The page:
There’s been much talk in the media about the pay gap that affects women – reportedly that women will earn £500,000 less than men over a lifetime.
We thought we would ask an HR expert to come into our broadcast studio to talk about this. So we interviewed Dawn Nicholson, Partner at PwC about her ideas on how the pay gap could be closed. Here’s what she said:
‘There’s no silver bullet to sort out the pay gap for women, but flexible working, valuing talent and providing mentoring for women all help to increase women’s work opportunities and pay.
‘Employers need to do more to help their managers respond better to flexible working requests, taking into account workload and other resources in their teams.
On increasing the numbers of women on top FTSE boards Dawn Nicholson said:
‘Aspirational targets not quotas are best, but also openness in showing that a firm is developing younger women through the pipeline is essential. At PwC, female graduates are offered a range of opportunities when joining the firm for advancement’.
You can watch Dawn’s interview in The Broadcast PR Business studio at www.broadcastprbusiness.com.
Coverage of our latest ‘Women on Boards’ interview with Barclays’ Chairman, Marcus Agius, included features in Bloomberg Businessweek as well as finance.yahoo.
View the coverage on finance.yahoo.com
View the interview on our website
Barclays chairman, Marcus Agius, wants more awareness of how women are gradually reaching the top in business and achieving board positions on FTSE companies. Marcus has been talking to us about this issue and explaining how seriously Barclays feels about it:
“Diversity is central to Barclay’s citizenship agenda. We have some fantastic female role models at executive level including Maria Ramos who is Group Chief Executive of Barclays Africa with forty four thousand staff reporting to her. Valerie Soranno Keating is head of our successful Barclaycard operation. Twenty percent of the Executive Board is female. Now we are pushing for greater awareness.”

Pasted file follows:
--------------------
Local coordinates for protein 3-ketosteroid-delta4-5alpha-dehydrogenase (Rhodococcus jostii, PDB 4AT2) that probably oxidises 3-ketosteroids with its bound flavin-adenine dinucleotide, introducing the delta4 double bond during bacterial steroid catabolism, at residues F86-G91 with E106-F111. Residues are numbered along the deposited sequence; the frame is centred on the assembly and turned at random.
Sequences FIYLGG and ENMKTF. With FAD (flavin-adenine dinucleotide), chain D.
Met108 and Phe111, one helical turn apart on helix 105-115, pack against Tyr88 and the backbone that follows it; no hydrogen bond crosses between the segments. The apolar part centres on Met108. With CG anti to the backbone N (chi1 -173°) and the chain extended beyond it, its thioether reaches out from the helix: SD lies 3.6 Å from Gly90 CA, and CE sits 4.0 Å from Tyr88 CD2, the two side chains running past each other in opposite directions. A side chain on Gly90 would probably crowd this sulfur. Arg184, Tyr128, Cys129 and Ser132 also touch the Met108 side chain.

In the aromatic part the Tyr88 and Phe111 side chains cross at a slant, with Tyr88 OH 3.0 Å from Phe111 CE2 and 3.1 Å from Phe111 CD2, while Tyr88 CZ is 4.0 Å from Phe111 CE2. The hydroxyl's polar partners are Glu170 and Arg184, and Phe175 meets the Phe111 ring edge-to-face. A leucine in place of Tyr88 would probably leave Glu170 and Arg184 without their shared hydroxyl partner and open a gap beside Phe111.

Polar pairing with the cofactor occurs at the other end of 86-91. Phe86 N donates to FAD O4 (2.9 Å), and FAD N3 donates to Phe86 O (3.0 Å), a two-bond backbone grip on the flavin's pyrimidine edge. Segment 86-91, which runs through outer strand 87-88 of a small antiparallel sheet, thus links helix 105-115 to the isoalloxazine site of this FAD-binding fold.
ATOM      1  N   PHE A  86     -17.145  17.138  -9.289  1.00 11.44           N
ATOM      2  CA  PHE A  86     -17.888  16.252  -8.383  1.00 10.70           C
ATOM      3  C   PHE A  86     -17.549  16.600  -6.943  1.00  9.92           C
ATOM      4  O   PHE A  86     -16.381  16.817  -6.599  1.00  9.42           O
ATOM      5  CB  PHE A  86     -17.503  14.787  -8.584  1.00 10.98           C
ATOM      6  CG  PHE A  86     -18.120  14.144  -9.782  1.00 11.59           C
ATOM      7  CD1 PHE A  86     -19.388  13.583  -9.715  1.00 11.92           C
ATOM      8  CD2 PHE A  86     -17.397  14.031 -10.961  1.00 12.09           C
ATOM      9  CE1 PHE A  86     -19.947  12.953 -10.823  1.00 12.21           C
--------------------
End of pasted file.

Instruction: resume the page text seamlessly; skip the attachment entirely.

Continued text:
View our interview with Marcus Agius here.
Lord Davies of Abersoch, who leads the Government commissioned review into women on boards, also wanted to discuss the current situation with us:
“The good news is that 25% of all new board appointments to the FTSE are women. We don’t like quotas as we need to self-regulate but the more diverse the team the better the company performance.”
“Beyond financial services there is a strong talent pool of women, but headhunters need to identify them and chairmen need to interview them.”
View our interview with Lord Davies here.
Cranfield University has just brought out its 2012 Female FTSE board report and co-author Professor Susan Vinnicombe says:
“The past twelve months have seen a significant amount of global activity around diversifying boards.If the momentum we have seen since the Lord Davies review continues, we could achieve 30% women on boards in less than four years.”